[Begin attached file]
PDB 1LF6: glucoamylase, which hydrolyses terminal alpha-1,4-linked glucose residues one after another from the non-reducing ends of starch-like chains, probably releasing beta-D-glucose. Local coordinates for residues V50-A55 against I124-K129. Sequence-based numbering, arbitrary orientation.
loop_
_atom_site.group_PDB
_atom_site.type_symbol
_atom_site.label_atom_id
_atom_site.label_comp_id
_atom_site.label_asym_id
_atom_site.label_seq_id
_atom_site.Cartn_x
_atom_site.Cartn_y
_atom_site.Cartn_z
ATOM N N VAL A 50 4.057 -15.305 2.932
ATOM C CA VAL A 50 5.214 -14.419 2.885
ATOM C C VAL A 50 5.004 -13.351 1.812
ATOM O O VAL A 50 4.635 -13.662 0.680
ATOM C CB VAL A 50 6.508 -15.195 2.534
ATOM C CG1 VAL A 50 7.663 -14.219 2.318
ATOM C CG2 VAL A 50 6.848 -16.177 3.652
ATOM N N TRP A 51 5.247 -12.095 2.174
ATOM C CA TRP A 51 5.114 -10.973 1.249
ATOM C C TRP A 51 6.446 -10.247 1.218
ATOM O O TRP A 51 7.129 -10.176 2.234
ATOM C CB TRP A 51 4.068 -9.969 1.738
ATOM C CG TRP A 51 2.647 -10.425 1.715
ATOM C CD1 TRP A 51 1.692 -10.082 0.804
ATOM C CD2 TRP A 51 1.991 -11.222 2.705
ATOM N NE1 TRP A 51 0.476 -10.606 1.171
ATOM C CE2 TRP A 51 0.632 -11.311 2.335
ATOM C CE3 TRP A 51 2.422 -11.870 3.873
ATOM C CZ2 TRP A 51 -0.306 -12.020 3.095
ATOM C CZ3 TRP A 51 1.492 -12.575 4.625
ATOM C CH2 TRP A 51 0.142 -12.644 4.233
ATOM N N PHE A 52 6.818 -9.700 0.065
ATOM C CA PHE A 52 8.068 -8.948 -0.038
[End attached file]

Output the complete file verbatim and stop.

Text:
PDB 1LF6: glucoamylase, which hydrolyses terminal alpha-1,4-linked glucose residues one after another from the non-reducing ends of starch-like chains, probably releasing beta-D-glucose. Local coordinates for residues V50-A55 against I124-K129. Sequence-based numbering, arbitrary orientation.
loop_
_atom_site.group_PDB
_atom_site.type_symbol
_atom_site.label_atom_id
_atom_site.label_comp_id
_atom_site.label_asym_id
_atom_site.label_seq_id
_atom_site.Cartn_x
_atom_site.Cartn_y
_atom_site.Cartn_z
ATOM N N VAL A 50 4.057 -15.305 2.932
ATOM C CA VAL A 50 5.214 -14.419 2.885
ATOM C C VAL A 50 5.004 -13.351 1.812
ATOM O O VAL A 50 4.635 -13.662 0.680
ATOM C CB VAL A 50 6.508 -15.195 2.534
ATOM C CG1 VAL A 50 7.663 -14.219 2.318
ATOM C CG2 VAL A 50 6.848 -16.177 3.652
ATOM N N TRP A 51 5.247 -12.095 2.174
ATOM C CA TRP A 51 5.114 -10.973 1.249
ATOM C C TRP A 51 6.446 -10.247 1.218
ATOM O O TRP A 51 7.129 -10.176 2.234
ATOM C CB TRP A 51 4.068 -9.969 1.738
ATOM C CG TRP A 51 2.647 -10.425 1.715
ATOM C CD1 TRP A 51 1.692 -10.082 0.804
ATOM C CD2 TRP A 51 1.991 -11.222 2.705
ATOM N NE1 TRP A 51 0.476 -10.606 1.171
ATOM C CE2 TRP A 51 0.632 -11.311 2.335
ATOM C CE3 TRP A 51 2.422 -11.870 3.873
ATOM C CZ2 TRP A 51 -0.306 -12.020 3.095
ATOM C CZ3 TRP A 51 1.492 -12.575 4.625
ATOM C CH2 TRP A 51 0.142 -12.644 4.233
ATOM N N PHE A 52 6.818 -9.700 0.065
ATOM C CA PHE A 52 8.068 -8.948 -0.038